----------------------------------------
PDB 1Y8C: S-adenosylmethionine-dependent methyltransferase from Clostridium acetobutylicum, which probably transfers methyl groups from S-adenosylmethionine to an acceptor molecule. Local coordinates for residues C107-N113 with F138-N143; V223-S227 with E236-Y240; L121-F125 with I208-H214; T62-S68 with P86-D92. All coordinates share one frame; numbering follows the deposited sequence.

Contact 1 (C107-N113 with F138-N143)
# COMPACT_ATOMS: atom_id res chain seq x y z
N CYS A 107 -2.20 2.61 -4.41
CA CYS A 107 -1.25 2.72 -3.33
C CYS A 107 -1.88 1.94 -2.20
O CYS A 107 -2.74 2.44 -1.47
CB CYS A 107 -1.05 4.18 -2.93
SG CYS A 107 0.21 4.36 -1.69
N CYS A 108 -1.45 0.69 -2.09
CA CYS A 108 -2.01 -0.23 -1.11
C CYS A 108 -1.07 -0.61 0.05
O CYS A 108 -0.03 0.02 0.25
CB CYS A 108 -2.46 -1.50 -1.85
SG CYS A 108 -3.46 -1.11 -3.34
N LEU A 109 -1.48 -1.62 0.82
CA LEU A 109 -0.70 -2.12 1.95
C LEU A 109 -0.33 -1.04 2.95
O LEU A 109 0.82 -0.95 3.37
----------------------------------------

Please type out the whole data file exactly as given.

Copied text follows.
PDB 1Y8C: S-adenosylmethionine-dependent methyltransferase from Clostridium acetobutylicum, which probably transfers methyl groups from S-adenosylmethionine to an acceptor molecule. Local coordinates for residues C107-N113 with F138-N143; V223-S227 with E236-Y240; L121-F125 with I208-H214; T62-S68 with P86-D92. All coordinates share one frame; numbering follows the deposited sequence.

Contact 1 (C107-N113 with F138-N143)
# COMPACT_ATOMS: atom_id res chain seq x y z
N CYS A 107 -2.20 2.61 -4.41
CA CYS A 107 -1.25 2.72 -3.33
C CYS A 107 -1.88 1.94 -2.20
O CYS A 107 -2.74 2.44 -1.47
CB CYS A 107 -1.05 4.18 -2.93
SG CYS A 107 0.21 4.36 -1.69
N CYS A 108 -1.45 0.69 -2.09
CA CYS A 108 -2.01 -0.23 -1.11
C CYS A 108 -1.07 -0.61 0.05
O CYS A 108 -0.03 0.02 0.25
CB CYS A 108 -2.46 -1.50 -1.85
SG CYS A 108 -3.46 -1.11 -3.34
N LEU A 109 -1.48 -1.62 0.82
CA LEU A 109 -0.70 -2.12 1.95
C LEU A 109 -0.33 -1.04 2.95
O LEU A 109 0.82 -0.95 3.37